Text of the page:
“I guess he thinks that you’re bound to come back sooner or later, and is laying for you.”

“He’s an absolute nuisance,” said George. We were moving toward the companionway, to go below for lunch, when a boat hailed us. We went to the side and looked over.

“It’s my uncle,” said George.

A stout man came up the gangway.

“Hello, George,” he said. “Get my letter?”

“I think you are mistaking me for my brother,” said George. “My name is Alfred Lattaker.”

“How’s that?”

“I am George’s brother Alfred. Are you my Uncle Augustus?”

The stout man stared at him.

“You’re very like George,” he said.

“So everyone tells me.”

“And you’re really Alfred?”

“I am.”

“I’d like to talk business with you for a moment.” He cocked his eye at me. I sidled off and went below. At the foot of the companion steps I met Voules.

“I beg pardon, sir,” said Voules. “If it would be convenient, I should be glad to ’ave the hafternoon hoff.”

I’m bound to say I rather liked his manner. Absolutely normal. Not a trace of the fellow conspirator about it. I gave him the afternoon off.

I had lunch—George didn’t show up—and as I was going out I was waylaid by the girl Pilbeam. She had been crying.

“I beg your pardon, sir, but did Mr. Voules ask you for the afternoon?”

I didn’t see what business it was of hers, but she seemed all worked up about it, so I told her.

“Yes, I have given him the afternoon off.”

She broke down. Absolutely collapsed. Devilish unpleasant it was. I’m hopeless in a situation like this. After I’d said “There, there!” which didn’t seem to help much, I hadn’t any remarks to make.

“He s-said he was going to the tables to gamble away all his savings and then shoot himself, because he had nothing left to live for.”

I suddenly remembered the spat in the small hours outside my stateroom door. I hate mysteries. I meant to get to the bottom of this. I couldn’t have a really first-class valet like Voules going about the place shooting himself up. Evidently the girl Pilbeam was at the bottom of the thing. I questioned her. She sobbed.

I questioned her some more. I was firm. And eventually she yielded up the facts. Voules had seen George kiss her the night before; that was the trouble.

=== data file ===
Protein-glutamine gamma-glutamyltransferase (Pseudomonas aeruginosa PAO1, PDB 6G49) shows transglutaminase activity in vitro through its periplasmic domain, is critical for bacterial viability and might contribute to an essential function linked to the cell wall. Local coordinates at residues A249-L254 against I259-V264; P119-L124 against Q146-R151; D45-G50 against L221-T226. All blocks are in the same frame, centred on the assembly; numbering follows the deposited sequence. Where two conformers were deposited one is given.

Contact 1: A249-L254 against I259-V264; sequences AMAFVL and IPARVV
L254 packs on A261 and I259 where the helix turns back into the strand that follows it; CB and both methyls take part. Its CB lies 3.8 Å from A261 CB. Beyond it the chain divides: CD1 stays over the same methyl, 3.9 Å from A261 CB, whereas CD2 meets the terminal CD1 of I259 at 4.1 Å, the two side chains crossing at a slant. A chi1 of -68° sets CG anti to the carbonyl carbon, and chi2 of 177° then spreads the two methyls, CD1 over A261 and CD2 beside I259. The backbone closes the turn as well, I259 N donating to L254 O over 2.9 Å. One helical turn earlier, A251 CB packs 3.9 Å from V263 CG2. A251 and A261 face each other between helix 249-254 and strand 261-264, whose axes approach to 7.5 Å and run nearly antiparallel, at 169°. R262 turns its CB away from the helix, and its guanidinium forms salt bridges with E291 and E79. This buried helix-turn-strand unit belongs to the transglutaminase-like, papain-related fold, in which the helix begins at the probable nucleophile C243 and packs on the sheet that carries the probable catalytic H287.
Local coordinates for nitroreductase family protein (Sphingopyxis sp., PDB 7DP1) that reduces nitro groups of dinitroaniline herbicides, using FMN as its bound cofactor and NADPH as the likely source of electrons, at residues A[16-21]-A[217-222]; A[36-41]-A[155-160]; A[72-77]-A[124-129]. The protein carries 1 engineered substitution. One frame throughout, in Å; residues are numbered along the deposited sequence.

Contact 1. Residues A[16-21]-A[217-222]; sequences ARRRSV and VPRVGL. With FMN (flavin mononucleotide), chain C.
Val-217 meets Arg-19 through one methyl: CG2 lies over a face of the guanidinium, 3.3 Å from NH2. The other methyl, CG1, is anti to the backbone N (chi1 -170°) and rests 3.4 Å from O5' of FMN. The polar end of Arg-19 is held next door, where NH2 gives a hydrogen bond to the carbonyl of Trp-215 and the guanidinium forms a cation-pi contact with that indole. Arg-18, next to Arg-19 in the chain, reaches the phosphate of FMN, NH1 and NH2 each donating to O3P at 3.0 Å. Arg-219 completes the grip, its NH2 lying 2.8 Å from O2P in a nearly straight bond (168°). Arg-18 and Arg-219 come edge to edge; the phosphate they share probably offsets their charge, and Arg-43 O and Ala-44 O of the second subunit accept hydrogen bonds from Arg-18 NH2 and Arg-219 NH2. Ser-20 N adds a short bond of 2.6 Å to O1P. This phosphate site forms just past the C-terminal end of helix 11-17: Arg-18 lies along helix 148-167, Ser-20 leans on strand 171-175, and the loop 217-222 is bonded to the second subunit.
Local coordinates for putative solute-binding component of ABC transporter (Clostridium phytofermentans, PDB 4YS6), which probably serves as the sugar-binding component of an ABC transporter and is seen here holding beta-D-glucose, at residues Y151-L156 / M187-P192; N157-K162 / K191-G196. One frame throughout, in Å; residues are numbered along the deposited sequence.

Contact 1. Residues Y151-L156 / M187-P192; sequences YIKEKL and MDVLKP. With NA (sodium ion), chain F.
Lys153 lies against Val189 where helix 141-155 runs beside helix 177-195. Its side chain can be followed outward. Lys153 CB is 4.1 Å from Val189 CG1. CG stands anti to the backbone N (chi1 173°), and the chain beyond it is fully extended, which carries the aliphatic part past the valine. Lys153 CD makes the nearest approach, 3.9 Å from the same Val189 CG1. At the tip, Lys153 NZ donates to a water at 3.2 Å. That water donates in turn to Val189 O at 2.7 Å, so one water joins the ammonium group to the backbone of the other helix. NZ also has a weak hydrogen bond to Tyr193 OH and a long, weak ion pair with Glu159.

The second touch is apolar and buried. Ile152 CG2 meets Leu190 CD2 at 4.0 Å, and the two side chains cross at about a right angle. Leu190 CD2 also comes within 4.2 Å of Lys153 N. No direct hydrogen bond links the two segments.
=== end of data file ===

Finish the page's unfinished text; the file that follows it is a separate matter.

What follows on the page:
Things began to piece themselves together. I went up to interview George. There was going to be another job for persuasive Alfred. Voules’s mind had got to be eased as Stella’s had been. I couldn’t afford to lose a fellow with his genius for preserving a trouser crease.

I found George on the foredeck. What is it Shakespeare or somebody says about some Johnnie’s face being sicklied o’er with the pale cast of care? George’s was like that. He looked green.

“Through with your uncle?” I said.

He grinned a ghostly grin.

“There isn’t any uncle,” he said. “There isn’t any Alfred. And there isn’t any money.”

“Explain yourself, old top,” I said.

“It won’t take long. The old crook has spent every penny of the trust money. He’s been at it for years, ever since I was a kid. When the time came to cough up, and I was due to see that he did it, he went to the tables in the hope of a run of luck, and lost the last remnant of the stuff. He had to find a way of holding me for a while and postponing the squaring of accounts while he got away, and he invented this twin-brother business. He knew I should find out sooner or later, but meanwhile he would be able to get off to South America, which he has done. He’s on his way now.”

“You let him go!”

“What could I do? I can’t afford to make a fuss with that man Sturgis around. I can’t prove there’s no Alfred when my only chance of sidestepping prison is to be Alfred.”

“Well, you’ve made things right for yourself with Stella Vanderley, anyway,” I said, to cheer him up.

“What’s the good of that now? I’ve hardly any money, and no prospects. How can I marry her?”

I pondered.

“It looks to me, old top,” I said at last, “as if things were in a bit of a mess.”

“You’ve guessed it,” said poor old George.

He didn’t seem pining to have me around at that moment—I left him.